No one can tell Eleanor Doig that something strange isn't going on in South Dunedin.
Eight years ago, after a heavy rain, she could quite comfortably walk to the washing line out the back of her century-old Musselburgh cottage.
The ground might have been a little soggy. A few years after that, she needed gumboots. Then, the water reached halfway up them.
She happens to live in what's a working case study for researchers studying the impacts of sea level rise.
South Dunedin - home to about 10,000 residents, 12 schools and six rest homes - straddles a spread of low-lying flats between Otago Harbour and the Pacific Ocean.
Back in June 2015, when a monster deluge unloaded 142mm of rain in just 24 hours, hundreds of homes – Doig's among them - were swamped.
In the aftermath, local drainage experts pointed to a faulty stormwater system. Others argue the big flood would have happened anyway.
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In any case, the coming impacts of climate change don't fit well with South Dunedin's ageing infrastructure - a feature of so many other New Zealand towns and cities.
Dunedin Mayor Dave Cull has likened the situation in his city to a slow-moving earthquake, and probably for good reason.
Even just 20cm to 40cm of sea-level rise will mean the suburb's water table will rise, exposing it to flooding after heavy rain that could damage roads, pipes, cables, buildings and parks.
"There are a lot of sections on the flat we're on where people have had to put in sumps – there's been low-lying water whenever there is rain, so the water table seems to have been getting higher and higher," Doig said.
"The scientists are doing research around how much of this is groundwater – and how much is saline, or coming from a higher sea level."
"Putting bigger drains in won't solve the problem, as the water flow isn't fast enough, you get silt, and they clog up."
Looking around her neighbourhood, she worries. Sixty per cent of Dunedin South residents are renters. Where will they go if rising seas force them out? She sees the problem as not just a financial and political one, but one of social justice.
"We need to get everyone – the council, the community, everybody – engaged in finding solutions."
Councils elsewhere aren't under any illusions about the unfolding planning and regulatory nightmares they and their ratepayers face.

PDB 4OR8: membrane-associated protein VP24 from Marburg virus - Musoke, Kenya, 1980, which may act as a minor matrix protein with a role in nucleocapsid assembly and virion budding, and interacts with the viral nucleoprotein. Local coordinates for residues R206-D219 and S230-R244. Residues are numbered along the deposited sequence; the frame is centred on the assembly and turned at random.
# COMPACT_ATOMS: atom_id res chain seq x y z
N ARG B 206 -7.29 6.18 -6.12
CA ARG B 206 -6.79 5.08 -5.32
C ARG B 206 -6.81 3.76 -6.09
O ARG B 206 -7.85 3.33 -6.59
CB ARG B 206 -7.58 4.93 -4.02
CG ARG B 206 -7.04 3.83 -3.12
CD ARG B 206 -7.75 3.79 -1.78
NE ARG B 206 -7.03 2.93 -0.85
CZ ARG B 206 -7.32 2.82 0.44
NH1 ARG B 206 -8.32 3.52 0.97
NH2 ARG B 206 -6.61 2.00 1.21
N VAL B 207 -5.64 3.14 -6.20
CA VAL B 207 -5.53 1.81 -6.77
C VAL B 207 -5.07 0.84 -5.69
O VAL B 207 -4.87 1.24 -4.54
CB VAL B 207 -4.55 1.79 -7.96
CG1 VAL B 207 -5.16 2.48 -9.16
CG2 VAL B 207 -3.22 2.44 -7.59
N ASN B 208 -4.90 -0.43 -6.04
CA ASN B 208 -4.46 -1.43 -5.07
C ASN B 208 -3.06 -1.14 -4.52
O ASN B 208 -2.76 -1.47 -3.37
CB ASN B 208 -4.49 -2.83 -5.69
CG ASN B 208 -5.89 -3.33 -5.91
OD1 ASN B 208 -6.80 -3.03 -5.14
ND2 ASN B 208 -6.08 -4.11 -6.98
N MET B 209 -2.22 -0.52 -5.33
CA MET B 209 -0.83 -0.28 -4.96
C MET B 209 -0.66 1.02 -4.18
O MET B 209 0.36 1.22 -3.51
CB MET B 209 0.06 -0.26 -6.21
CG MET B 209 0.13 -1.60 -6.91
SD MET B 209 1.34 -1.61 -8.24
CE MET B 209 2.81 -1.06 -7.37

Recent modelling shows about 72,000 New Zealanders are already exposed to extreme coastal flooding, along with about 50,000 buildings worth $12.5 billion.
This risk increases markedly with sea level rise, particularly during the first metre of rise we can expect this century.
There is near certainty the sea will rise 20cm to 30cm by 2040 and, by the end of the century, depending on whether global greenhouse gas emissions were reduced, it could rise by between 50cm and 1.1m.
That's an extra 116,000 people exposed to extreme coastal storm flooding.
On top of that, some 700,000 people and 411,516 buildings worth $135b would be exposed to river flooding that could come amid extreme weather.
In our largest city, more than 43,000 Aucklanders are directly threatened by rising seas - up from 34,700 people in 2001.
In the eventual firing line of rising water will be Auckland Airport, Middlemore Hospital, much of the CBD area - and even the local Civil Defence offices.
Local Government New Zealand has urged ministers to launch a new state adaptation fund and risk agency, so they won't face the threat without the resources and expertise they desperately need.
Its own research shows as much as $14b of ratepayer-owned infrastructure is at risk of sea level rise - including about $2.7b of roading, water, and building infrastructure threatened by as little as half a metre of it.
Again, the cost ramps up sharply at each increment of sea level rise, with the data showing that $5.1b worth is at risk at 1m of sea level rise, $7.1b at risk at 1.5m and $14.1b at risk at 3m.
In seaside spots like Matata, in the eastern Bay of Plenty, some councils are already getting a lesson in the hard realities of coastal retreat.
The insurance industry has also warned of increasing levels of excess for vulnerable properties over time - if insurers opt to take on the risks at all.
The Government has responded, partly, by setting up a new national risk assessment system.
Whatever the future looks like, Doig is certain her suburb wouldn't be the same for much longer. A response to the threat has to come - and soon.
"It's a very real issue - and pretending that it's not is stupid."
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This story is part of the Herald's contribution to Covering Climate Now, an international campaign by more than 170 media organisations to draw attention to the issue of climate change ahead of a United Nations summit on September 23. To read more of our coverage go to nzherald.co.nz/climate